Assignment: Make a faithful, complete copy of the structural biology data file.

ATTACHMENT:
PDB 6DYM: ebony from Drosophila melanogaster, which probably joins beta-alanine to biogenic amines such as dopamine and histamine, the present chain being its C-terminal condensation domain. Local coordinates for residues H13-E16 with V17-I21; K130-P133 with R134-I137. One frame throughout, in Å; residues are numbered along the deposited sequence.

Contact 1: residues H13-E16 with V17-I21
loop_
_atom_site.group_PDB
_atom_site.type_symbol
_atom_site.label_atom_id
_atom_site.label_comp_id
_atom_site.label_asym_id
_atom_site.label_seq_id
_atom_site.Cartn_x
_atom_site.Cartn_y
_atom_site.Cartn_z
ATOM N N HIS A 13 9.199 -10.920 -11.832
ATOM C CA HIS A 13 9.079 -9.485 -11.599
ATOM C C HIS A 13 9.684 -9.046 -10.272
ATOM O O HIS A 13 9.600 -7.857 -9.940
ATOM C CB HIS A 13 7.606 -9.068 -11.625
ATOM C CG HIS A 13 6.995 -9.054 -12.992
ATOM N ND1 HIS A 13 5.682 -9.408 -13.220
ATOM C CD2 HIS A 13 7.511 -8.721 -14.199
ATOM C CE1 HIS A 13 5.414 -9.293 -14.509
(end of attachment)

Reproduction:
PDB 6DYM: ebony from Drosophila melanogaster, which probably joins beta-alanine to biogenic amines such as dopamine and histamine, the present chain being its C-terminal condensation domain. Local coordinates for residues H13-E16 with V17-I21; K130-P133 with R134-I137. One frame throughout, in Å; residues are numbered along the deposited sequence.

Contact 1: residues H13-E16 with V17-I21
loop_
_atom_site.group_PDB
_atom_site.type_symbol
_atom_site.label_atom_id
_atom_site.label_comp_id
_atom_site.label_asym_id
_atom_site.label_seq_id
_atom_site.Cartn_x
_atom_site.Cartn_y
_atom_site.Cartn_z
ATOM N N HIS A 13 9.199 -10.920 -11.832
ATOM C CA HIS A 13 9.079 -9.485 -11.599
ATOM C C HIS A 13 9.684 -9.046 -10.272
ATOM O O HIS A 13 9.600 -7.857 -9.940
ATOM C CB HIS A 13 7.606 -9.068 -11.625
ATOM C CG HIS A 13 6.995 -9.054 -12.992
ATOM N ND1 HIS A 13 5.682 -9.408 -13.220
ATOM C CD2 HIS A 13 7.511 -8.721 -14.199
ATOM C CE1 HIS A 13 5.414 -9.293 -14.509